unit. In this way, one teacher can provide
critical information to the class as a whole,
and the second teacher can provide
mini-lessons.
2. On the third day of the unit, Tiffany and
Joyce have decided to use Plan B, which
allows most students to interact with the
new material. The teachers can also ascer
tain which students understand the new
material and at what level of understanding they are operating. Plan Bprovides key
opportunities for the teachers to expand,
clarify, and extend learning.
3. On Days 4 and 5, the teachers decide to
implement a whole-class project in which
students are asked to work in heterogeneous
groups (Plan D). One teacher takes the lead
to explain the project, while the second
teacher assists the students with special
needs to ensure they are following the
directions. When students form small
groups, both teachers work actively with
each group. At the end of Day 5, the
teachers provide a brief quiz covering the
material presented during the week. The
information from this quiz is then used to
determine their co-teaching activities for the
following week.
4. Because six students performed poorly
on the quiz, the teachers use Plan Con Day
6. While one teacher re-teaches the students
who performed poorly, the other teacher
provides an alternative lesson to the rest of
the class.
5. During Day 7, they return to the wholegroup structure of Plan A.
6. For Days 8 and 9, the teachers use
learning centers and small groups (Plan D).
Thus, designing the co-teaching
structures they intend to implement each
day is an integral part of planning and
instruction for Tiffany and Joyce. When
planning for the
unit as a

ExCEPTIONAL CHILDREN

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NovIDEC 1997 9

whole, both teachers consider how they will teach the critical infonnation and the roles each teacher will play. Like most teachers.
Tiffany and Joyce often have to make changes as they teach. but
they always feel they have a common roadmap or understanding
of where and how they want students to learn and the roles they
can play to facilitate that learning.

TIPS FOR
CO-TEACHING
Grading

. . . . . .1

Arguelles. M. SChumm. J. 5. & Vaughn. S. (1996). Executive swnmaries for


ESElFEFP PilDt Program. Tallahassee. FL: Repol1 submilled 10 Florida
Depanment of Education.
Bauwens. J. & Hourcade. J. J. (1995). Cooperotive teaching: Rebuilding the
schoolhouse for all students. Austin. TX: Pro-Ed.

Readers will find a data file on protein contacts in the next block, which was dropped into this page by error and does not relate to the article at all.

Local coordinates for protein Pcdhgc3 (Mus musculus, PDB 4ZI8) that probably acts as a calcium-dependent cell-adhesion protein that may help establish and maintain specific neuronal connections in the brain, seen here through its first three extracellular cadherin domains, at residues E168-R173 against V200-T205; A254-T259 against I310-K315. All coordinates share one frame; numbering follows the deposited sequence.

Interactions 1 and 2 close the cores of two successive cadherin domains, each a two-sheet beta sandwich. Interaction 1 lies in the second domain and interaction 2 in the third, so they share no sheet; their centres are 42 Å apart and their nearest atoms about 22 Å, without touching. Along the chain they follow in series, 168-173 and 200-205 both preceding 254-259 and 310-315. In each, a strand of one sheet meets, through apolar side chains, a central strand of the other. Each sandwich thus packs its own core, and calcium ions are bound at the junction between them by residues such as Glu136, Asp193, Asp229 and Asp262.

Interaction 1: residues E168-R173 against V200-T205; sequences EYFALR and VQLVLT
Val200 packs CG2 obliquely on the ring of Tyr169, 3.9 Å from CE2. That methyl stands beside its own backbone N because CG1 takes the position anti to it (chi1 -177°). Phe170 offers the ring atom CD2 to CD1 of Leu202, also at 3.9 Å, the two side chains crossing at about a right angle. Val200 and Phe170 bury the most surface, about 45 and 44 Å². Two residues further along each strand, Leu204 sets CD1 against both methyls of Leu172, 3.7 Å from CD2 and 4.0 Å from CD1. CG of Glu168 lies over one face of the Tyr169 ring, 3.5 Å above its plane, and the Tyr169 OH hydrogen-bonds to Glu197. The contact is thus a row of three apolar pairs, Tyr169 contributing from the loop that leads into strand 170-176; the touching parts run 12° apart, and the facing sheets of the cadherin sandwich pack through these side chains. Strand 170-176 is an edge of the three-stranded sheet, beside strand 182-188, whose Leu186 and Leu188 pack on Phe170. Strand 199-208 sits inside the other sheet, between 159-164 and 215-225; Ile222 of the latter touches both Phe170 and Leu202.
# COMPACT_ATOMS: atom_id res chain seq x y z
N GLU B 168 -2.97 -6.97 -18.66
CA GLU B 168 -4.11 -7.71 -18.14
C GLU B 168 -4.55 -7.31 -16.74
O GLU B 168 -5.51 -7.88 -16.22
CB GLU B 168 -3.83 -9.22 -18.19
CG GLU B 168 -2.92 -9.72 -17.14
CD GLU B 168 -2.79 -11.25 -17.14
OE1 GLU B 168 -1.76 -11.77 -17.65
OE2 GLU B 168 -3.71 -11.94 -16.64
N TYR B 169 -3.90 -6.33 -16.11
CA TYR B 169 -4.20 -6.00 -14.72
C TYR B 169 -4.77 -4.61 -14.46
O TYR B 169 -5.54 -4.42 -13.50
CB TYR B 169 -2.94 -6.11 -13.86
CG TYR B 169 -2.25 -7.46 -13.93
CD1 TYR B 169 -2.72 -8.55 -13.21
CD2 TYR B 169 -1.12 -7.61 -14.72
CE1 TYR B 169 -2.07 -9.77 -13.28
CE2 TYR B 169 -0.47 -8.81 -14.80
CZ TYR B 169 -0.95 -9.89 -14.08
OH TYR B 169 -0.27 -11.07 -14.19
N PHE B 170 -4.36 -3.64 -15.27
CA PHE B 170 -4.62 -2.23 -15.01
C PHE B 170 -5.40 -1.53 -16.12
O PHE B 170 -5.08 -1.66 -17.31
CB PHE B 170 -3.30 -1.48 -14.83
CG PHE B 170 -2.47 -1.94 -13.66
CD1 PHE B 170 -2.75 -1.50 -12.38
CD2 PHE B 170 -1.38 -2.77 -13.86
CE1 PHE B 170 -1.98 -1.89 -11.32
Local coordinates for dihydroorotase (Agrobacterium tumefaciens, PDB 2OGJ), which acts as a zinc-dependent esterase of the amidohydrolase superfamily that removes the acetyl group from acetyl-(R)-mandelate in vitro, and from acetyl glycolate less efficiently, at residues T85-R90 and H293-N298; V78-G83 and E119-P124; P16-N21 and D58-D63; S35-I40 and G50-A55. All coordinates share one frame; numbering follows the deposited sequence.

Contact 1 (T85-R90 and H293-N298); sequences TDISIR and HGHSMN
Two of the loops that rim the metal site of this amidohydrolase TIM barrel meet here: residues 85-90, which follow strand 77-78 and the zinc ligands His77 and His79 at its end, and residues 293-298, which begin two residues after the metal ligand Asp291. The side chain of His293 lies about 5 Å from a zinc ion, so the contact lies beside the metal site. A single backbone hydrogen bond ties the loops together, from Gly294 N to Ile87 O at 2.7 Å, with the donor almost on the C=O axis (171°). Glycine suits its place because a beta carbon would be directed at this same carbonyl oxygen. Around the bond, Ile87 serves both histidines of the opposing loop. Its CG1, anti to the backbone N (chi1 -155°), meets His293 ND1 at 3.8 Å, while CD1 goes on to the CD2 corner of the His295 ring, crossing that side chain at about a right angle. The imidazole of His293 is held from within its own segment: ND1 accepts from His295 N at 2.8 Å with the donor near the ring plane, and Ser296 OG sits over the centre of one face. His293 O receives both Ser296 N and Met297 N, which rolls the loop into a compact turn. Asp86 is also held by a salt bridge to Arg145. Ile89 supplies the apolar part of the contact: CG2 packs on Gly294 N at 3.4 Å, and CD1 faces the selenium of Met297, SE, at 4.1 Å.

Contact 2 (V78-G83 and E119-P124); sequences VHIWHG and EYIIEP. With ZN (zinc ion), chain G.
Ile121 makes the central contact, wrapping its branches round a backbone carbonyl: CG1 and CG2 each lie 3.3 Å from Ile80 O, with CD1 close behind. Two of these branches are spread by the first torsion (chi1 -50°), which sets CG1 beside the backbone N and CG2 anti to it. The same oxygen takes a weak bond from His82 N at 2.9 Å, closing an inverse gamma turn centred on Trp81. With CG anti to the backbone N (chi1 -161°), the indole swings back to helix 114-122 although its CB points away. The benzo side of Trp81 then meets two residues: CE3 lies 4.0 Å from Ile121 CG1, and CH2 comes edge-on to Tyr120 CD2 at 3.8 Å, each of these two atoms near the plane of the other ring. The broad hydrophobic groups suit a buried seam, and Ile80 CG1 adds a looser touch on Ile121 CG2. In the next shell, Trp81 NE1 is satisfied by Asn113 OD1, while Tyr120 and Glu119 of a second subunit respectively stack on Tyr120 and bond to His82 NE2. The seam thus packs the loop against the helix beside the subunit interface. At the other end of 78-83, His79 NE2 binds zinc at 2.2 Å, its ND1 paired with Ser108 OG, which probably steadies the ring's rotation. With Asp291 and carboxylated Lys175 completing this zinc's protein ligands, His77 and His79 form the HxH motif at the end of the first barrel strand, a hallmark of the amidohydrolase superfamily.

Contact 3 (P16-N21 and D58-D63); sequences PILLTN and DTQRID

Bauwens. J Hourcade. J. J & Friend, M. (1989). Cooperative teaching: A
model for general and special education integration. Remedial and
Special Education. 10(2). 17-22.

Dieker. L. A. & Barnell. C. A. (1996). Effective co-teaching. TEACHING


Exceptional Children. 29(1), 5-7.
Kluwin. T. N.. Gonsher. w., Silver, K.. & Samuels, J. (1996). The E. T. class:
Education together. TEACHING Exceptional Children. 29(1). H-I S.
SChumm. J. 5., Vaughn. 5. & Harris. J. (1997). Pyramid power for collaborative planning for content area instruction. TEACHING Exceptional
Children. 29(6), 62-{;6.
SChumm. J. 5. Vaughn. 5. & Leavell. A. (1994). Planning pyramid: A framework for planning for diverse student needs during content area instruction.
The Rrotiing Teadzer. 47(8). 608-61 S.
Sharon Vaughn (CEC Chapter # 121). Professor, Depanment of Special
Education. University of Texas at Austin. Jeanne Shay SChumm
(CEC Chapter # 121). Professor; and Maria Elena Arguelles. Graduate
AssisraIU. University of Miami. Office of School-Based Research. Florida.

Dieker and Barnett (1996) suggest


having both teachers check, discuss,
and then assign grades for student
work. This process allows teachers
, to become familiar with each other's
standards and is especially helpful
when student's work is borderline.
Space

To avoid issues related to territory, both


teachers should move into a different
classroom rather than one teacher
moving into the other's space
(Bauwens & Hourcade, 1995; Kluwin,
Gonsher, Silver, & Samuels, 1996).

Address rorresporuJence to Sharon Vaughn. Depamn.ent ofSpecial Education.


University ofTexns at Austin. School ofEducation SZB 306. Austin TX 787121290 (e-mail: SRVAUGHNUM@aol.com).

Planning

Asking community volunteers or


university students who are majoring in
education to direct certain classroom
activities or accompany students
to schools assemblies may allow for
some extra planning time (Bauwens &
Hourcade, 1995).

Copyriglu 1997 CEC.